Appellate court reverses dismissal of Godfrey Garza case

Godfrey Garza, the former general manager of Hidalgo County Drainage District No. 1, made more than $3.5 million in commissions on a South Texas border fence project that was largely bankrolled by the U.S. Department of Homeland Security. The county is now suing him, claiming he should not have received a commission on the federal money — and that he should have disclosed that project contractors hired his children's company to work on the project.

An appellate court handed Hidalgo County Drainage District No. 1 a big win in November when it ruled it could continue it’s lawsuit against its former drainage district manager, who is accused of making millions of dollars based on alleged fraudulent claims involving border wall construction funds.

Godfrey Garza Jr., the former drainage district general manager and owner of Integ Corporation, is accused of submitting fraudulent invoices for work his company performed while he was at the helm of the district.

Garza began managing the district as an employee in 1995. But in October 2000, Hidalgo County commissioners, who also fill in as the board of directors for the drainage district, gave Garza the greenlight to allow his company, Integ, to manage the district, while also allowing it to receive outside work through the private sector.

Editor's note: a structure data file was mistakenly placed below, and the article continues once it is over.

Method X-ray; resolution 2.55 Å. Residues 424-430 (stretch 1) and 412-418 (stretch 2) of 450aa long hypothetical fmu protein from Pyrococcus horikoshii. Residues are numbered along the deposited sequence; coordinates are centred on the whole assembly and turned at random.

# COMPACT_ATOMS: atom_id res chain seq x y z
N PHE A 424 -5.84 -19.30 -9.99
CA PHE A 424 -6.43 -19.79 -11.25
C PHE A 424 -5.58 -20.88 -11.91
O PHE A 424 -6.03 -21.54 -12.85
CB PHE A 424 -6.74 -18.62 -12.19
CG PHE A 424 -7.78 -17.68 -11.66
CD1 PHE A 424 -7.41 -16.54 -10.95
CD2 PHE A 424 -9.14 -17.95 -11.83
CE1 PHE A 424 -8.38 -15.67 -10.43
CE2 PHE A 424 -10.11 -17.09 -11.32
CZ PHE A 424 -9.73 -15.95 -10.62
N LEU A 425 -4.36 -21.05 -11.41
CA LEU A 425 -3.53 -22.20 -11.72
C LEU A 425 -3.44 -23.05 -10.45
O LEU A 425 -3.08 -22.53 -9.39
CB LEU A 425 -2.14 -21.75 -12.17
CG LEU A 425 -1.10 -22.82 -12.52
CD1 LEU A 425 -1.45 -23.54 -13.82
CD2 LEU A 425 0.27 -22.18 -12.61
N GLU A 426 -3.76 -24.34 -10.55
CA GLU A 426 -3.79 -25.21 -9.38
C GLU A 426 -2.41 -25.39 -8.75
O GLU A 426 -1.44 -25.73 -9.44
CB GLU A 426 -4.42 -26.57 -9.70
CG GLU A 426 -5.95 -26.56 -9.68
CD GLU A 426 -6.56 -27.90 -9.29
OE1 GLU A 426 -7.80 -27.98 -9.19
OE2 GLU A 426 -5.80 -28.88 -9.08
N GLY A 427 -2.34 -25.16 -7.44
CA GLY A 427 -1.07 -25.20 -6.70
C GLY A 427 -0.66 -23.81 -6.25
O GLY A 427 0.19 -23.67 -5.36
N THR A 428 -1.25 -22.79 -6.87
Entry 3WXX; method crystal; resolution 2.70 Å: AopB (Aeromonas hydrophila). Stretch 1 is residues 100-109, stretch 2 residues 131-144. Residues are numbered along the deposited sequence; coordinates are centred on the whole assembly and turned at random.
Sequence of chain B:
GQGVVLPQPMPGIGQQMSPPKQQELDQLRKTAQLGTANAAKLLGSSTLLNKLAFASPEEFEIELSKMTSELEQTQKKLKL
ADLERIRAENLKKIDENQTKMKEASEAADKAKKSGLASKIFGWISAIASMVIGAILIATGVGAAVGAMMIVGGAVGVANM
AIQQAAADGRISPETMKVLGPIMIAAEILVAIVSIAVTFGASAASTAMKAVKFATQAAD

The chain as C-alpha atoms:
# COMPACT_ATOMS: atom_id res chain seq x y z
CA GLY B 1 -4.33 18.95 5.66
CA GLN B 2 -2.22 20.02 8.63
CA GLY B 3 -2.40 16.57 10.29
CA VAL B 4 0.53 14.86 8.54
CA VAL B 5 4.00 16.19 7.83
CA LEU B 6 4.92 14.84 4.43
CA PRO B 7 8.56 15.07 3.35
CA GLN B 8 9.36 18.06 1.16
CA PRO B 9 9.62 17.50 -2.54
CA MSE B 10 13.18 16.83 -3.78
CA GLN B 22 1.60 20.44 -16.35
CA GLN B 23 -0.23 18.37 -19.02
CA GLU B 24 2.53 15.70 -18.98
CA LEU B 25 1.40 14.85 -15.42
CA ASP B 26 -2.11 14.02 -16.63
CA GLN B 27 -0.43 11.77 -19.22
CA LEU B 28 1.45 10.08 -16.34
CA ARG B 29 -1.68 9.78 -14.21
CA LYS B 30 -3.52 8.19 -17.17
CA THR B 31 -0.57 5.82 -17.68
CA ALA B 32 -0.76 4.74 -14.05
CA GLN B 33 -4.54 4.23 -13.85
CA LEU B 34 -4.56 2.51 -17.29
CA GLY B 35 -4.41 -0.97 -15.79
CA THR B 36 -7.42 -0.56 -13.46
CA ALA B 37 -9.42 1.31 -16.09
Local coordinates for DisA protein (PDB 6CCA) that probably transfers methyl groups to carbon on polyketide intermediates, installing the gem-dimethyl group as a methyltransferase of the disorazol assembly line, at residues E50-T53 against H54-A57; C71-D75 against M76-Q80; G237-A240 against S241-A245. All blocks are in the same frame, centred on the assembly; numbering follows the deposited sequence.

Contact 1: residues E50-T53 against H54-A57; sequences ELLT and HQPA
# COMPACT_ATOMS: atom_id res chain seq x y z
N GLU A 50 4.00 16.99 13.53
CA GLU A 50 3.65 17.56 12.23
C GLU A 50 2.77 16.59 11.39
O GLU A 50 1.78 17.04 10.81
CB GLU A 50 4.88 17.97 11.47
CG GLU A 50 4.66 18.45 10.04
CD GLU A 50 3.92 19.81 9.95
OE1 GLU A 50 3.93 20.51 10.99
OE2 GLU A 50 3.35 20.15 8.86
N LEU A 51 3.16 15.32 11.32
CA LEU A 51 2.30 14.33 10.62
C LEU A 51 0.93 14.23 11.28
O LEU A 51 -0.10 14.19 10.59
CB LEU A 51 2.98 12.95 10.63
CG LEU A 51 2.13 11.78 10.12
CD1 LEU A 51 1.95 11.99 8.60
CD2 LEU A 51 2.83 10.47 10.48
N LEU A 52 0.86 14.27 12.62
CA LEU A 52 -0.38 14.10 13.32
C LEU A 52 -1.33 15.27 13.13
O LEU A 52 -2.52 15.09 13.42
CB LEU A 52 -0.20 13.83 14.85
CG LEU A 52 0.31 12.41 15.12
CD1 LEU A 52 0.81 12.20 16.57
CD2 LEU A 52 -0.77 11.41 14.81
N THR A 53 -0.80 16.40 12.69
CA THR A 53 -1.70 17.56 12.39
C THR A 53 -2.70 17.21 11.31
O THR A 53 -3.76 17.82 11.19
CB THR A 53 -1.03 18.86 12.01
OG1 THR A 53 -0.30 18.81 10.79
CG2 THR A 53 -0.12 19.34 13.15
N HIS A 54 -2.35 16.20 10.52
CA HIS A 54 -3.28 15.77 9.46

County commissioners alleged in court that Garza purposely circumvented the county auditor and received payments for work that were outside the scope for which his company was hired.

He did so by making sure that Integ’s invoices were submitted for approval under the consent agenda, which is not reviewed by the auditor, the district’s attorneys argued in court.

The lawsuit hit a seemingly dead end Feb. 15, 2018, when Judge Martin Chiuminatto, a visiting judge for the Fifth Administrative Judicial Region, ruled that the district had no case against Garza.

The 13th Court of Appeals reversed that ruling Nov. 21.

“We reverse the trial court’s summary judgment dismissing (the district’s) claims for breach of fiduciary duty, fraud, and for breach of contract,” the appellate court’s memorandum opinion stated.

Former Hidalgo County Judge Ramon Garcia, who spearheaded the lawsuit against Garza, called the partial reversal “a victory for the taxpayers of the county.”

“I have been of the opinion that this fraud did occur, that the county tax dollars had been wasted and that’s why we were pushing to try to recover whatever had been lost,” Garcia said. “It’s taken a while, but as you can see, the case is solid legal ground and I’m hopeful that the present county commissioners court will do everything possible to recover those tax dollars.”

Hidalgo County Judge Richard Cortez said, “The county is now free to pursue any action against any wrongdoer,” but could not comment any further on the case because it’s under litigation.

“The only thing that I can say is that we’re going to pursue any litigation that the county has, to recover anything that it’s lost,” he said.

The appellate court also reversed the dismissal of an $84,000 claim Garza filed against the district, ruling that claim can also proceed in court.

nlopez@themonitor.com